Former Australia skipper Tim Paine takes indefinite mental health break from cricket

Former Australia Test skipper Tim Paine will miss the start of the upcoming five-match Ashes series after opting for an indefinite leave of absence from all forms of cricket for the foreseeable future.

Paine’s decision comes just after a week he announced to step down as captain of the Australia Test team following a sexting scandal.

The 36-year-old Paine was all set to feature for Tasmania in the One-Day Cup match before joining the Australia Test squad in Brisbane for the Ashes however, he opted to pull out from the match.

“Following discussions over the last 24 hours, Tim Paine has advised Cricket Tasmania that he will be taking a leave of absence from all forms of cricket for the foreseeable future. Cricket Tasmania will continue to support Tim and his family both professionally and personally over the summer,” Cricket Tasmania said in a statement on Friday.

“Tim’s decision makes him unavailable for selection for today’s Marsh One-Day Cup match against Western Australia. His place in the squad will be taken by Charlie Wakim. Cricket Tasmania will continue to support Tim and his family both professionally and personally over the summer,” it added.

On the other hand, Paine’s manager, James Henderson, said he was “extremely concerned” for the wellbeing of Paine and his family after the sexting scandal came to light.

“Confirming that (Paine) is stepping away from cricket for an indefinite mental health break. We are extremely concerned for his and Bonnie’s well-being and will be making no further comment at this time,” Henderson wrote on Twitter.

Last week, Paine had said that he had planned to retire from Test cricket after a successful Ashes series this summer however, no firm decision has been made on when he will return to field.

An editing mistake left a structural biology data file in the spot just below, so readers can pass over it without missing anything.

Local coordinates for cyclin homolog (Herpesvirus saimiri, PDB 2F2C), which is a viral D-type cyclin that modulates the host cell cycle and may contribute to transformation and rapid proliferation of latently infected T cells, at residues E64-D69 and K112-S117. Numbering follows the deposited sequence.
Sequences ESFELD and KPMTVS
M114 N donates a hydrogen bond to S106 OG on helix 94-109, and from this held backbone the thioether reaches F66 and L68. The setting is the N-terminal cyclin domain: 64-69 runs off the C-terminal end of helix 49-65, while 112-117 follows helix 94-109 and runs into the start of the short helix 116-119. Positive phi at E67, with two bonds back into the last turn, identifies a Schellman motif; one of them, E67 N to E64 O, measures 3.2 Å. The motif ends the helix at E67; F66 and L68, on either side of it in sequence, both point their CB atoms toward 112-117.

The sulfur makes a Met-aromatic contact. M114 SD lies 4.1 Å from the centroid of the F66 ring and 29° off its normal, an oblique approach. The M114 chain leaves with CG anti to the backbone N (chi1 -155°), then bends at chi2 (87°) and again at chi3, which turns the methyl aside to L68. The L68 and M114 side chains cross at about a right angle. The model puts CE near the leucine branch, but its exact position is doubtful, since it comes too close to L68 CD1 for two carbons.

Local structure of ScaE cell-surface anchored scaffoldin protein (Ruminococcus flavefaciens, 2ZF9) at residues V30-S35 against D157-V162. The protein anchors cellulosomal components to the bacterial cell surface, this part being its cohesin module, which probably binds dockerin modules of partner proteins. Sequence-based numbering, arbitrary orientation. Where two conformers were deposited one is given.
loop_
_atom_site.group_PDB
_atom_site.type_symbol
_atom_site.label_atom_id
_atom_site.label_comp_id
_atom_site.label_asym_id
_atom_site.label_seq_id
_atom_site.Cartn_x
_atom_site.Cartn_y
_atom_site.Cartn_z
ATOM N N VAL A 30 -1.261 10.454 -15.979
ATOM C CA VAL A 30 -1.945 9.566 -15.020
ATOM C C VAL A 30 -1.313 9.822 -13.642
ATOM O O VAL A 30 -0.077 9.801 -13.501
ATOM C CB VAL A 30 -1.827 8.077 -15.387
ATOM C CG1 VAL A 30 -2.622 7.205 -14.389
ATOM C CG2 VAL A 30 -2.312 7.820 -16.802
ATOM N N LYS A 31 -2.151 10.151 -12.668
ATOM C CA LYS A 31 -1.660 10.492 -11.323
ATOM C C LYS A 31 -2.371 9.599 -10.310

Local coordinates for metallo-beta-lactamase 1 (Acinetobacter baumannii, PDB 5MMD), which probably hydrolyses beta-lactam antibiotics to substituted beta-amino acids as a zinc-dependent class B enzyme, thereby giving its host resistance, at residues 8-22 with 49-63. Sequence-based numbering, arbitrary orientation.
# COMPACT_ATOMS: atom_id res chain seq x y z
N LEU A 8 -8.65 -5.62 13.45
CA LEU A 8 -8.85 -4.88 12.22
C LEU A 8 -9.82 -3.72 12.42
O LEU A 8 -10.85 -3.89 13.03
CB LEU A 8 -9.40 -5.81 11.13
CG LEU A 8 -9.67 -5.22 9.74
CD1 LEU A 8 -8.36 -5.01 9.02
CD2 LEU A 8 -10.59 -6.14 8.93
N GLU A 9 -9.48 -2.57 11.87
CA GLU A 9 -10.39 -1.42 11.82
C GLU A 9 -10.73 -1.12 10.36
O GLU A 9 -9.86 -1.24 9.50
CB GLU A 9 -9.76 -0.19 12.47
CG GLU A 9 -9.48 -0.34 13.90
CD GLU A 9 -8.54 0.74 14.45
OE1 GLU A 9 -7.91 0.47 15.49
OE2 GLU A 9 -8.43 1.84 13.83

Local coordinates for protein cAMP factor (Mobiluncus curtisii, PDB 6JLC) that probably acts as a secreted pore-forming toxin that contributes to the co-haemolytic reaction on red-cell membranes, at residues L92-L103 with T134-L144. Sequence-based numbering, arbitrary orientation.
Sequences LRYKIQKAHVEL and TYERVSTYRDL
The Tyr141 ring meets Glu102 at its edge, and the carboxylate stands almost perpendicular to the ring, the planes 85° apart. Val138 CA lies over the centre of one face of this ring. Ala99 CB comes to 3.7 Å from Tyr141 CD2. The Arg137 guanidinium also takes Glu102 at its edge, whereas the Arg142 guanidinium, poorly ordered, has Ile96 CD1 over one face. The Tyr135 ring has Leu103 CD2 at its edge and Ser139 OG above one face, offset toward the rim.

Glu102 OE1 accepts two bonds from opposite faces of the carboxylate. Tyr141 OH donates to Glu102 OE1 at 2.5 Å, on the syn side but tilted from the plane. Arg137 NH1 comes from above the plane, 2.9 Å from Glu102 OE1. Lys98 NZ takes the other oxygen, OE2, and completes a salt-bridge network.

Earlier in the day, fast bowler Pat Cummins was appointed as the 47th captain of Australia Test team.

Cummins comes replacing Paine and becomes the only second specialist pacer in Australia’s cricket history to take the captaincy after Ray Lindwall, who had led for one Test against India in the mid-1950s.

Commenting on his appointment, Cummins, the world’s No.1 ranked Test bowler, said it was an “unexpected” honour. “I am honoured to accept this role ahead of what will be a massive Ashes summer. I hope I can provide the same leadership Tim (Paine) has given the group in the past few years. With Steve and I as captains, a number of very senior players in this squad and some great young talent coming through we are a strong and tightly knit group,” Cummins said in a statement.

“This is an unexpected privilege which I am very grateful for and am very much looking forward to,” he added.

Cummins was appointed following an interview process with a five-person selection panel and ratification from the full board of CA.

News Desk

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